Why Do Staffies Lick So Much? [5 Reasons Your Staffy Licks]

Some dogs lick more than others, but if you’ve got a Staffy, you’ve probably got a little licking machine!

We have two Staffies: Toffee, a rescue dog that’s a mix of American Staffordshire Terrier, Boxer and some other similar breeds, and Runa, a blue Staffordshire Bull Terrier that we’ve had since a puppy.

Toffee likes to lick sometimes, especially if you’re a bit sweaty. But Runa licks incessantly! Literally, she is licking non-stop and won’t stop until you insist that she does.

But why do Staffies lick so much? Is it affection? Do they like the taste? Or is it something else entirely? Here we find out.

And, if you want to learn how to stop a staffy from licking so much, make sure you read to the end.

A must-read whether you're thinking about getting a Staffordshire Bull Terrier for the first time or even if you're well experienced with them. An incredible resource.

1. Salt

While many people may associate salt with a bad diet. Sodium chloride, to use it its chemical name, is actually vital to human health as it is key to nerve and muscle function, while also regulation the fluids in the body. And the same applies to dogs.

Unlike humans who primarily release heat through their skin (i.e. sweat), dogs skin remains dry and they mostly release heat through their mouths. But human sweat contains salt, which as we mentioned in the previous point is vital to regulating fluids in the body.

Many dogs (and especially Staffies), therefore, will take the opportunity to consume some extra salt  when the opportunity arises.

But again, like humans, dogs don’t just need salt in their body, they also like the taste. You probably don’t cover your French Fries in salt for your health… it’s because you like the taste – and so do dogs!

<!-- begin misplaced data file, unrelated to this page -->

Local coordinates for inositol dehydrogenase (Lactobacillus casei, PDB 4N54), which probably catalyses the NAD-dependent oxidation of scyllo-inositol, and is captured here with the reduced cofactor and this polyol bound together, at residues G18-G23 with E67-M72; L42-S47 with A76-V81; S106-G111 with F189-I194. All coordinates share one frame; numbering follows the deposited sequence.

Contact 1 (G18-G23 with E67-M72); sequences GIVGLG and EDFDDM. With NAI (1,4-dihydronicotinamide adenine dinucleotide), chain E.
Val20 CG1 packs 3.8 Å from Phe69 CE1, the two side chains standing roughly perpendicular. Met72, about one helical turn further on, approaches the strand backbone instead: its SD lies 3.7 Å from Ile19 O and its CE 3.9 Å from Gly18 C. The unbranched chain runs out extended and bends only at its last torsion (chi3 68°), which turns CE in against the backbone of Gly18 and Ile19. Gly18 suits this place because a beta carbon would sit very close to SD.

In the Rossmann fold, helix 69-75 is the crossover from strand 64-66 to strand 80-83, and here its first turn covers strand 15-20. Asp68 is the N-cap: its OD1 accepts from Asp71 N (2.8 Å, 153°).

2. Affection

Staffies are famously affectionate dogs. They love to cuddle and they love attention.

One of the main ways a Staffy can express affection for you is by licking you – and they certainly will do that!

Whether you like being licked or not is up to you, but the Staffy only means good by the gesture.

Especially when they’re excited, one of the ways a Staffy will show you love is by licking you. Pure and simple – they just want to say hello (while enjoying the salty goodness).

3. Excitement

I’ve often found that licking reaches the highest of levels when the dog is excited and greeting you for the first time or when they’ve not seen you for a while.

Staffies struggle to contain themselves when they’re exited so this will typical manifest itself in three different ways: 1) tail wagging, 2) jumping, and 3) licking. And if your dogs are anything like mine, it will be a combination of all three.

Sometimes this excitement can get a bit too much – especially if your Staffy is jumping at and licking strangers. We’ll look at how you can stop your Staffy from licking at the end of this post, though.

4. To Get Attention

Indeed, as Staffies love attention so much, they don’t particular like it if you’re not giving them as much as they would like – or they want to send you a message.

When I’m driving, Toffee is usually in the back seat and I get a shock sometimes when she comes up behind me and licks my ear. She does this because she is a little bored and wants to say hello.